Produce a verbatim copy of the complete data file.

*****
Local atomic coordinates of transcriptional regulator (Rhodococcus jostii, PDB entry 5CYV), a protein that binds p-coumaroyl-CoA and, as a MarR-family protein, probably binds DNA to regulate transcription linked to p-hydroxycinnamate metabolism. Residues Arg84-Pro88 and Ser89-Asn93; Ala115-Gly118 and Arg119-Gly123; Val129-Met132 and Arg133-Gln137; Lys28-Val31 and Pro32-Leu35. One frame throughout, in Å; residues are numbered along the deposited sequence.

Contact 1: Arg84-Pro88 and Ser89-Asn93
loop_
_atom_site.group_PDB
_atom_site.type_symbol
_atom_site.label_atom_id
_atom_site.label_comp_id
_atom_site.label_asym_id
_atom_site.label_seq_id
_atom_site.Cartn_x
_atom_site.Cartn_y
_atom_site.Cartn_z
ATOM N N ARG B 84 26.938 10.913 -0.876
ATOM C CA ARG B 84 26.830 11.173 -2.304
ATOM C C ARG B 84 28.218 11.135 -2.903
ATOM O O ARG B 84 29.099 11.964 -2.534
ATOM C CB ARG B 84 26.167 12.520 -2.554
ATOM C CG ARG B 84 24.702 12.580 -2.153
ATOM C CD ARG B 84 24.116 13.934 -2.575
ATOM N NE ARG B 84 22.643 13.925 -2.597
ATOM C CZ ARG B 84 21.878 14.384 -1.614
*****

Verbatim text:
Local atomic coordinates of transcriptional regulator (Rhodococcus jostii, PDB entry 5CYV), a protein that binds p-coumaroyl-CoA and, as a MarR-family protein, probably binds DNA to regulate transcription linked to p-hydroxycinnamate metabolism. Residues Arg84-Pro88 and Ser89-Asn93; Ala115-Gly118 and Arg119-Gly123; Val129-Met132 and Arg133-Gln137; Lys28-Val31 and Pro32-Leu35. One frame throughout, in Å; residues are numbered along the deposited sequence.

Contact 1: Arg84-Pro88 and Ser89-Asn93
loop_
_atom_site.group_PDB
_atom_site.type_symbol
_atom_site.label_atom_id
_atom_site.label_comp_id
_atom_site.label_asym_id
_atom_site.label_seq_id
_atom_site.Cartn_x
_atom_site.Cartn_y
_atom_site.Cartn_z
ATOM N N ARG B 84 26.938 10.913 -0.876
ATOM C CA ARG B 84 26.830 11.173 -2.304
ATOM C C ARG B 84 28.218 11.135 -2.903
ATOM O O ARG B 84 29.099 11.964 -2.534
ATOM C CB ARG B 84 26.167 12.520 -2.554
ATOM C CG ARG B 84 24.702 12.580 -2.153
ATOM C CD ARG B 84 24.116 13.934 -2.575
ATOM N NE ARG B 84 22.643 13.925 -2.597
ATOM C CZ ARG B 84 21.878 14.384 -1.614